Sometimes Vitaly could not find the wood for the crosses of the burials. “In that case we were sticking a small stick into the mound.” There was often no time for license plates. “We wrote a number on the grave and in a notebook I reported the name, the date and the place where we had found the body”. Vitaly’s “book of the dead” was confiscated by investigators.
Under number 1, that of the first recorded death, there is the date “March 3 or 4”. Under the last one, 455, is reported on September 15, the day after the discovery of the site. Vitaly made the estimates of him. According to him, about twenty people still need to be identified. Another twenty or so would have died from gunshots, probably executed. Most of the buried people met a violent death: bombing or fighting. The bodies are battered. But the official account does not stop there, it becomes dizzying. In Izjum there are six other cemeteries, where Vitaly says he helped some families to bury another 300 bodies, by lending them a van or digging the grave. “In general they forbade us to go there, because they were mined”. In addition, many inhabitants would have buried their loved ones in courtyards and vegetable gardens.
Even before the liberation of Izjum, the Ukrainian authorities claimed to have alarming information about the city, with reports of torture, war crimes and crimes against humanity. “You will see, we will discover a worse situation than that of Buča (the martyr city near Kiev),” said Oleh Synehubov, governor of the region in July. The macabre arithmetic, therefore, is not yet complete, and could even become crazy: it is thought that other burial places may still be discovered. According to Vitaly, “when they tortured someone, the Russians personally took care of the corpses”. The bodies of some men with their hands tied were found along the river.
In Izjum there are also persistent rumors about a torture center created by the Russian military inside the police station. Visiting the facility is impossible even for the Ukrainian police. “The building is not yet safe,” explains an agent. A temporary location was set up in a checkpoint at one of the main intersections of the town. Under a bus shelter some people are sitting with their eyes downcast and their identity papers on their knees. They are accused of collaborating with the Russians and are waiting to be questioned.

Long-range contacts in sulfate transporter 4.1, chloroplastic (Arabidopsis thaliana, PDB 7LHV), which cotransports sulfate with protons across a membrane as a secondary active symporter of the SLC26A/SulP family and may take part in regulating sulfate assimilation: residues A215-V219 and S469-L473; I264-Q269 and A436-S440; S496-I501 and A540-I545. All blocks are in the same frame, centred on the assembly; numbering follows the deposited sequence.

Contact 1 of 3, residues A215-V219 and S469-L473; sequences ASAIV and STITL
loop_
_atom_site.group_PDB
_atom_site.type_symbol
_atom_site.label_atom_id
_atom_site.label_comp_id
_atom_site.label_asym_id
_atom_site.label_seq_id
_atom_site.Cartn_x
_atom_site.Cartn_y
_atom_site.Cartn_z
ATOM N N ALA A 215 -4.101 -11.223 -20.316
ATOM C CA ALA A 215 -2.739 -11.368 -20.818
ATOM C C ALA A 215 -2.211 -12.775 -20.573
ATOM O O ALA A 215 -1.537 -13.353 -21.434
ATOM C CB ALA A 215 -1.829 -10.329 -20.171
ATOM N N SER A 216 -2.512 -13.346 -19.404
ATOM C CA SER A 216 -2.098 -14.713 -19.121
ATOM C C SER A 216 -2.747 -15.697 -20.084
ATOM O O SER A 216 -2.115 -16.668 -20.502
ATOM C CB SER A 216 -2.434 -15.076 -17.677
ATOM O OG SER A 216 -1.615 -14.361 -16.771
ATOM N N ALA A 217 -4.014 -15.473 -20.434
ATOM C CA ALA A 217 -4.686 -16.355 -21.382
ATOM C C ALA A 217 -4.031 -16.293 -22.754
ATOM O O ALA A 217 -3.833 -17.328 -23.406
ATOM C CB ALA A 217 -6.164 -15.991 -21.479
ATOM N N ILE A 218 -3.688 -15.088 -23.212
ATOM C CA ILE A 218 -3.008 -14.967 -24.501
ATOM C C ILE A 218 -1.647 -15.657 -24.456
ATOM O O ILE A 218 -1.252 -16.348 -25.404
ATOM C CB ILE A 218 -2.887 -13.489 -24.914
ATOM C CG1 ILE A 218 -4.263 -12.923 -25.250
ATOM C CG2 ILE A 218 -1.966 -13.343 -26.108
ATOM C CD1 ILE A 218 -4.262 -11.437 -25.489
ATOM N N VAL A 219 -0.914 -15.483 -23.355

In the pine forest the path to the Shakespeare cemetery climbs through the trees in the autumn light. Deep furrows mark the places where Russian troops hid their chariots, while the foliage covers a makeshift base where the traces left by the occupants are still visible: a pair of gloves, tin cans. The tombs are a little higher. Workers dressed in blue and armed with spades are scrambling at the edge of the graves. Between 14 and 17 September the bodies of 16 men and 26 women were exhumed and entrusted to medical examiners. Add those of 17 Ukrainian soldiers found in a mass grave, the only discovery on the site, at least so far. They were buried by the Russians and nothing is known about them yet, explains Vitaly.
Oleksander Kovalchuk gathers in front of the grave of his mother, who died for lack of medicines and treatments. Kovalchuk no longer even has a photo of the woman. He kept them in his phone. “I canceled them because the Russians controlled everything.” It was risky to keep images, even family ones. For his mother’s burial, Kovalchuk was lucky: he found a cross, a coffin, a bouquet of plastic flowers and a plaque with his name on it. “She has had it all”. What is the date of his death? Kovalchuk’s eyes fill with tears. He can’t answer. The war, the Russians, everything is confused around a grave where he could not go. He approaches the plaque and reads: “Galina Vlasenko, born March 7, 1953, died May 18, 2022. Number 342”.
(Translation by Andrea Sparacino)
This article appeared in the French newspaper Le Monde.